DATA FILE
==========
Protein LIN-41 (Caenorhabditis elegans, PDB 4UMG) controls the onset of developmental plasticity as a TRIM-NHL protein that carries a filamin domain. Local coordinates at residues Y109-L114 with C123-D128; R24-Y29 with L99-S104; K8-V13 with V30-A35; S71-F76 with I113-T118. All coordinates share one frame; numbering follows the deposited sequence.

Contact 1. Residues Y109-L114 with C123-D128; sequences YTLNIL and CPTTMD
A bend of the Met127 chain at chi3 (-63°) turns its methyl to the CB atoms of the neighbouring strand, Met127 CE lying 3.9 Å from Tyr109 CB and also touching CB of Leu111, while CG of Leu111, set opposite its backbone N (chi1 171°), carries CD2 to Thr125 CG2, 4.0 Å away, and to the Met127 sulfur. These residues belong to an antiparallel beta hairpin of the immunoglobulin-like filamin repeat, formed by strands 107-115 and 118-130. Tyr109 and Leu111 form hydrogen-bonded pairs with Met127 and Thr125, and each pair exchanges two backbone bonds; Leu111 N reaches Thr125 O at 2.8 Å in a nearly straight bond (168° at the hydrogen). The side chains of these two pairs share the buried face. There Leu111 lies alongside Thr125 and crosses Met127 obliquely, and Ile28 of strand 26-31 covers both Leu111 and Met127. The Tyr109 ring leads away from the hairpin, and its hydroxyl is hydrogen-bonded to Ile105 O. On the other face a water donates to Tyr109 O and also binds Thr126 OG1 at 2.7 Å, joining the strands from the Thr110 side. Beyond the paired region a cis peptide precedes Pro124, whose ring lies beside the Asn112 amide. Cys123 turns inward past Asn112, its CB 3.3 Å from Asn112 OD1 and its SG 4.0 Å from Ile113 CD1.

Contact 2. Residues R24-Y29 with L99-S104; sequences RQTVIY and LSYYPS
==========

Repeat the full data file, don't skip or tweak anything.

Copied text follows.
Protein LIN-41 (Caenorhabditis elegans, PDB 4UMG) controls the onset of developmental plasticity as a TRIM-NHL protein that carries a filamin domain. Local coordinates at residues Y109-L114 with C123-D128; R24-Y29 with L99-S104; K8-V13 with V30-A35; S71-F76 with I113-T118. All coordinates share one frame; numbering follows the deposited sequence.

Contact 1. Residues Y109-L114 with C123-D128; sequences YTLNIL and CPTTMD
A bend of the Met127 chain at chi3 (-63°) turns its methyl to the CB atoms of the neighbouring strand, Met127 CE lying 3.9 Å from Tyr109 CB and also touching CB of Leu111, while CG of Leu111, set opposite its backbone N (chi1 171°), carries CD2 to Thr125 CG2, 4.0 Å away, and to the Met127 sulfur. These residues belong to an antiparallel beta hairpin of the immunoglobulin-like filamin repeat, formed by strands 107-115 and 118-130. Tyr109 and Leu111 form hydrogen-bonded pairs with Met127 and Thr125, and each pair exchanges two backbone bonds; Leu111 N reaches Thr125 O at 2.8 Å in a nearly straight bond (168° at the hydrogen). The side chains of these two pairs share the buried face. There Leu111 lies alongside Thr125 and crosses Met127 obliquely, and Ile28 of strand 26-31 covers both Leu111 and Met127. The Tyr109 ring leads away from the hairpin, and its hydroxyl is hydrogen-bonded to Ile105 O. On the other face a water donates to Tyr109 O and also binds Thr126 OG1 at 2.7 Å, joining the strands from the Thr110 side. Beyond the paired region a cis peptide precedes Pro124, whose ring lies beside the Asn112 amide. Cys123 turns inward past Asn112, its CB 3.3 Å from Asn112 OD1 and its SG 4.0 Å from Ile113 CD1.

Contact 2. Residues R24-Y29 with L99-S104; sequences RQTVIY and LSYYPS